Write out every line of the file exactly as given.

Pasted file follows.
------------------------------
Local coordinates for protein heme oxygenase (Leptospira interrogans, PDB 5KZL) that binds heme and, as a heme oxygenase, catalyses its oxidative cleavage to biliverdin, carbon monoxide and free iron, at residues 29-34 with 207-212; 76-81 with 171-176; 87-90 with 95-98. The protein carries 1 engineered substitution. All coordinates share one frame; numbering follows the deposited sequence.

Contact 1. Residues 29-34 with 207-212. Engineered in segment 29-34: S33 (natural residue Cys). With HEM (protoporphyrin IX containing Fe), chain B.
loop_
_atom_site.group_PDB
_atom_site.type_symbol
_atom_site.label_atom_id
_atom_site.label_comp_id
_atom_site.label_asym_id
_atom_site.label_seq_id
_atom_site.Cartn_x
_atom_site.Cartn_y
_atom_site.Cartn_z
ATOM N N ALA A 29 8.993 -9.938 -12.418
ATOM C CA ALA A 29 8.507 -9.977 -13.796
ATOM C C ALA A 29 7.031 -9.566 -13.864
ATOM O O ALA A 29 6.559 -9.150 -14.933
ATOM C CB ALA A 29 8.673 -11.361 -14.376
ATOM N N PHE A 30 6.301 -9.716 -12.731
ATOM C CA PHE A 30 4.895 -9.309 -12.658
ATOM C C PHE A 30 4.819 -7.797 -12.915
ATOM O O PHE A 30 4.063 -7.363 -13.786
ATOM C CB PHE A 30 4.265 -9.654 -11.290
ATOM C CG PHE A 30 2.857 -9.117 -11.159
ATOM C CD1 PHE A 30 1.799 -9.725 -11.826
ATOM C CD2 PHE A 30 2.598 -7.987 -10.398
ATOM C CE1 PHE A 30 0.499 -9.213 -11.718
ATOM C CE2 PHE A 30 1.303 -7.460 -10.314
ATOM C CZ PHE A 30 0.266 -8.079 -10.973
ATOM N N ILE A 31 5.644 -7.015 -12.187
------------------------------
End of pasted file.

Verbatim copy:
Local coordinates for protein heme oxygenase (Leptospira interrogans, PDB 5KZL) that binds heme and, as a heme oxygenase, catalyses its oxidative cleavage to biliverdin, carbon monoxide and free iron, at residues 29-34 with 207-212; 76-81 with 171-176; 87-90 with 95-98. The protein carries 1 engineered substitution. All coordinates share one frame; numbering follows the deposited sequence.

Contact 1. Residues 29-34 with 207-212. Engineered in segment 29-34: S33 (natural residue Cys). With HEM (protoporphyrin IX containing Fe), chain B.
loop_
_atom_site.group_PDB
_atom_site.type_symbol
_atom_site.label_atom_id
_atom_site.label_comp_id
_atom_site.label_asym_id
_atom_site.label_seq_id
_atom_site.Cartn_x
_atom_site.Cartn_y
_atom_site.Cartn_z
ATOM N N ALA A 29 8.993 -9.938 -12.418
ATOM C CA ALA A 29 8.507 -9.977 -13.796
ATOM C C ALA A 29 7.031 -9.566 -13.864
ATOM O O ALA A 29 6.559 -9.150 -14.933
ATOM C CB ALA A 29 8.673 -11.361 -14.376
ATOM N N PHE A 30 6.301 -9.716 -12.731
ATOM C CA PHE A 30 4.895 -9.309 -12.658
ATOM C C PHE A 30 4.819 -7.797 -12.915
ATOM O O PHE A 30 4.063 -7.363 -13.786
ATOM C CB PHE A 30 4.265 -9.654 -11.290
ATOM C CG PHE A 30 2.857 -9.117 -11.159
ATOM C CD1 PHE A 30 1.799 -9.725 -11.826
ATOM C CD2 PHE A 30 2.598 -7.987 -10.398
ATOM C CE1 PHE A 30 0.499 -9.213 -11.718
ATOM C CE2 PHE A 30 1.303 -7.460 -10.314
ATOM C CZ PHE A 30 0.266 -8.079 -10.973
ATOM N N ILE A 31 5.644 -7.015 -12.187